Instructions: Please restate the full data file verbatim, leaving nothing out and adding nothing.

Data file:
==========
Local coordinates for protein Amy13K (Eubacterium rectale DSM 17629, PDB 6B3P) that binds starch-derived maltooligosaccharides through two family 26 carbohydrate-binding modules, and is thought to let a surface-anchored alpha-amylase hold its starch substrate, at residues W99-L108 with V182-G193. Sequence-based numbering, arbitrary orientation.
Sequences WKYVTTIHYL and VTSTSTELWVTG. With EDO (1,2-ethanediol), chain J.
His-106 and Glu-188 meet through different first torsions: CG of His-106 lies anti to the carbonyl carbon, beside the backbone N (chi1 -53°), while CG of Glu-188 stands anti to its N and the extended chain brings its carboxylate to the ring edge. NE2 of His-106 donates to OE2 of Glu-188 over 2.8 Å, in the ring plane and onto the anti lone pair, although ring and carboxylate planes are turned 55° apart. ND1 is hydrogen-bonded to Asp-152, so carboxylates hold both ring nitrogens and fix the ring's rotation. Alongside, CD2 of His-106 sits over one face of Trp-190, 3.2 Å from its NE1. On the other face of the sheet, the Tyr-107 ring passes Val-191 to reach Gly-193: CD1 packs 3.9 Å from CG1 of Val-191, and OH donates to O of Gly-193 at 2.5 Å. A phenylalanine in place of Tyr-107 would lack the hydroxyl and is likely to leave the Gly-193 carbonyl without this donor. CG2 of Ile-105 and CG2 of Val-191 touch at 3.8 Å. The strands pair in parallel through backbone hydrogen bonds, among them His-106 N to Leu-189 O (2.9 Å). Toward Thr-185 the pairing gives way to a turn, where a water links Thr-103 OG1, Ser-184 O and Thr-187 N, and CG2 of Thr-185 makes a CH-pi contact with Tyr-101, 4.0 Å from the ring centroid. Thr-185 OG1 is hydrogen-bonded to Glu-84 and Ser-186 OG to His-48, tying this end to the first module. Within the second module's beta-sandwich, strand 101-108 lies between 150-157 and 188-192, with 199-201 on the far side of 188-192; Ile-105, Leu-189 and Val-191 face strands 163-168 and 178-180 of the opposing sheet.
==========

Local coordinates for protein Amy13K (Eubacterium rectale DSM 17629, PDB 6B3P) that binds starch-derived maltooligosaccharides through two family 26 carbohydrate-binding modules, and is thought to let a surface-anchored alpha-amylase hold its starch substrate, at residues W99-L108 with V182-G193. Sequence-based numbering, arbitrary orientation.
Sequences WKYVTTIHYL and VTSTSTELWVTG. With EDO (1,2-ethanediol), chain J.
His-106 and Glu-188 meet through different first torsions: CG of His-106 lies anti to the carbonyl carbon, beside the backbone N (chi1 -53°), while CG of Glu-188 stands anti to its N and the extended chain brings its carboxylate to the ring edge. NE2 of His-106 donates to OE2 of Glu-188 over 2.8 Å, in the ring plane and onto the anti lone pair, although ring and carboxylate planes are turned 55° apart. ND1 is hydrogen-bonded to Asp-152, so carboxylates hold both ring nitrogens and fix the ring's rotation. Alongside, CD2 of His-106 sits over one face of Trp-190, 3.2 Å from its NE1. On the other face of the sheet, the Tyr-107 ring passes Val-191 to reach Gly-193: CD1 packs 3.9 Å from CG1 of Val-191, and OH donates to O of Gly-193 at 2.5 Å. A phenylalanine in place of Tyr-107 would lack the hydroxyl and is likely to leave the Gly-193 carbonyl without this donor. CG2 of Ile-105 and CG2 of Val-191 touch at 3.8 Å. The strands pair in parallel through backbone hydrogen bonds, among them His-106 N to Leu-189 O (2.9 Å). Toward Thr-185 the pairing gives way to a turn, where a water links Thr-103 OG1, Ser-184 O and Thr-187 N, and CG2 of Thr-185 makes a CH-pi contact with Tyr-101, 4.0 Å from the ring centroid. Thr-185 OG1 is hydrogen-bonded to Glu-84 and Ser-186 OG to His-48, tying this end to the first module. Within the second module's beta-sandwich, strand 101-108 lies between 150-157 and 188-192, with 199-201 on the far side of 188-192; Ile-105, Leu-189 and Val-191 face strands 163-168 and 178-180 of the opposing sheet.